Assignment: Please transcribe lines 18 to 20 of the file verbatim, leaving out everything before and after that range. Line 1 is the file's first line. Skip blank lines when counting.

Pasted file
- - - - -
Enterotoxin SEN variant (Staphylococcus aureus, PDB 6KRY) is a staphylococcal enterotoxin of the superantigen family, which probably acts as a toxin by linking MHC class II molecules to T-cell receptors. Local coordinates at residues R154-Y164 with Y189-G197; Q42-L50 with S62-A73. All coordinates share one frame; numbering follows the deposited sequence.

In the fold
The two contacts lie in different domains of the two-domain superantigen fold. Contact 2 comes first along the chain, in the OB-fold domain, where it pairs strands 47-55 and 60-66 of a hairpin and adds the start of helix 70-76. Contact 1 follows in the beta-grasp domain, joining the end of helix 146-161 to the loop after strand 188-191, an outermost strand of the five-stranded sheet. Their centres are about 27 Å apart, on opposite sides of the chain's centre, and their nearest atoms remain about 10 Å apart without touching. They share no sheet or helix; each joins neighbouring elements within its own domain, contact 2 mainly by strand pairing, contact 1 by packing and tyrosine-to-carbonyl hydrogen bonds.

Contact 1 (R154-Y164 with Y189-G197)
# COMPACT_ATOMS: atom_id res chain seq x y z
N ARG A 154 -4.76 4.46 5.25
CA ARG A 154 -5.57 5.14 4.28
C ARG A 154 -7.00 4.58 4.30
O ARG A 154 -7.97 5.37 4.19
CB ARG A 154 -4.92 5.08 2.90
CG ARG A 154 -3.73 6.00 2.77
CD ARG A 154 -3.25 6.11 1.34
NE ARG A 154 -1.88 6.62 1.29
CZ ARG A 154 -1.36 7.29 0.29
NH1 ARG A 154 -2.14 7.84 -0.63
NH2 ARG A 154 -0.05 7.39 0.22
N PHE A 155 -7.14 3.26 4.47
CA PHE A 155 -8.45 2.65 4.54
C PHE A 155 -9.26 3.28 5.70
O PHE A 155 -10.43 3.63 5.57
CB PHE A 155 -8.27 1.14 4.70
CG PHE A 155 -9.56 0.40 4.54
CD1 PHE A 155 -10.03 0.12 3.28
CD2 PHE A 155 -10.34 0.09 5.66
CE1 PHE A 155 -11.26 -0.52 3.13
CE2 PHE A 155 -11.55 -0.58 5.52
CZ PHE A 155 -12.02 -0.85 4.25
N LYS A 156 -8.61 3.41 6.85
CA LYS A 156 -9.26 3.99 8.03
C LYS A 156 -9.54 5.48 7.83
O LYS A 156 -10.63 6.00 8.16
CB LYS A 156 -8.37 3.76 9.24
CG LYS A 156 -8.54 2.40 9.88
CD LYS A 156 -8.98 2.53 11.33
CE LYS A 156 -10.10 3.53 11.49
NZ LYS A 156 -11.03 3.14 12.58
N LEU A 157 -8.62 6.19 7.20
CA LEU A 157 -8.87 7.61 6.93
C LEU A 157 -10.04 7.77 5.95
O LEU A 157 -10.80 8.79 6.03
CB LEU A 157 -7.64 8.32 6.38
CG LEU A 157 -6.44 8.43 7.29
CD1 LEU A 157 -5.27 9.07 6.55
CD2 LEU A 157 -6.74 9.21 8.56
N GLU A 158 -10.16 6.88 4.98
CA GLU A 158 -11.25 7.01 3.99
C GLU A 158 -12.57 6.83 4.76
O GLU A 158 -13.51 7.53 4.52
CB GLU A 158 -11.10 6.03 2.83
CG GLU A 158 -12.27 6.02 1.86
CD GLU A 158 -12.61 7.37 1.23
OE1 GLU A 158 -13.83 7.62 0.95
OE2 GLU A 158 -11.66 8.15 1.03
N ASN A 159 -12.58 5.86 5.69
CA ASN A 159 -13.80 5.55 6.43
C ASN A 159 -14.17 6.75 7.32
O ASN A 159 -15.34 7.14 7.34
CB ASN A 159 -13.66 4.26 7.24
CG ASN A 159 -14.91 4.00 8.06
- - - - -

CA PHE A 155 -8.45 2.65 4.54
C PHE A 155 -9.26 3.28 5.70
O PHE A 155 -10.43 3.63 5.57